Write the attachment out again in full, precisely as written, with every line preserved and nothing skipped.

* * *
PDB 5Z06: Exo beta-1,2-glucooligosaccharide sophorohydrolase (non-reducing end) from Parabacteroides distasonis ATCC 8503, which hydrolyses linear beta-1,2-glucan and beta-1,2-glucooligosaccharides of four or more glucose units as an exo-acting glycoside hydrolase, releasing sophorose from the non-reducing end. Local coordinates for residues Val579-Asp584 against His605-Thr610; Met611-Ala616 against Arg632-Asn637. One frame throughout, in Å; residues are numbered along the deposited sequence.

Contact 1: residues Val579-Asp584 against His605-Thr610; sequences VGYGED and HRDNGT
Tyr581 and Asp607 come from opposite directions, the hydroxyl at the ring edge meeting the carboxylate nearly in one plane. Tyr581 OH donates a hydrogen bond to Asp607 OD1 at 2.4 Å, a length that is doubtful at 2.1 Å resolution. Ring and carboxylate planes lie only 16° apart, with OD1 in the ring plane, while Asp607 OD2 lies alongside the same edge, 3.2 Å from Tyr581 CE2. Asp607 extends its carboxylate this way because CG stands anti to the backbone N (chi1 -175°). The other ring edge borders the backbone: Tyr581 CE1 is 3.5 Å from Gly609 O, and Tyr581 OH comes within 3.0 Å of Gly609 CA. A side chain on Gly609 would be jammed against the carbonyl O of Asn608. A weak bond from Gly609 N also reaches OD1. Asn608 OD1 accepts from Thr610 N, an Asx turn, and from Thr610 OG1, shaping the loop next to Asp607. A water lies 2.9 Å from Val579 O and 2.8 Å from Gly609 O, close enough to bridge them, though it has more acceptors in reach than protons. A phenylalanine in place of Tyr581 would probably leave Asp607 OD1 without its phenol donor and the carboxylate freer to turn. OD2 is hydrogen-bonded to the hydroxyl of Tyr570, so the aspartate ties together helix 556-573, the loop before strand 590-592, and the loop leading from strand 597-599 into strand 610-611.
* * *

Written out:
PDB 5Z06: Exo beta-1,2-glucooligosaccharide sophorohydrolase (non-reducing end) from Parabacteroides distasonis ATCC 8503, which hydrolyses linear beta-1,2-glucan and beta-1,2-glucooligosaccharides of four or more glucose units as an exo-acting glycoside hydrolase, releasing sophorose from the non-reducing end. Local coordinates for residues Val579-Asp584 against His605-Thr610; Met611-Ala616 against Arg632-Asn637. One frame throughout, in Å; residues are numbered along the deposited sequence.

Contact 1: residues Val579-Asp584 against His605-Thr610; sequences VGYGED and HRDNGT
Tyr581 and Asp607 come from opposite directions, the hydroxyl at the ring edge meeting the carboxylate nearly in one plane. Tyr581 OH donates a hydrogen bond to Asp607 OD1 at 2.4 Å, a length that is doubtful at 2.1 Å resolution. Ring and carboxylate planes lie only 16° apart, with OD1 in the ring plane, while Asp607 OD2 lies alongside the same edge, 3.2 Å from Tyr581 CE2. Asp607 extends its carboxylate this way because CG stands anti to the backbone N (chi1 -175°). The other ring edge borders the backbone: Tyr581 CE1 is 3.5 Å from Gly609 O, and Tyr581 OH comes within 3.0 Å of Gly609 CA. A side chain on Gly609 would be jammed against the carbonyl O of Asn608. A weak bond from Gly609 N also reaches OD1. Asn608 OD1 accepts from Thr610 N, an Asx turn, and from Thr610 OG1, shaping the loop next to Asp607. A water lies 2.9 Å from Val579 O and 2.8 Å from Gly609 O, close enough to bridge them, though it has more acceptors in reach than protons. A phenylalanine in place of Tyr581 would probably leave Asp607 OD1 without its phenol donor and the carboxylate freer to turn. OD2 is hydrogen-bonded to the hydroxyl of Tyr570, so the aspartate ties together helix 556-573, the loop before strand 590-592, and the loop leading from strand 597-599 into strand 610-611.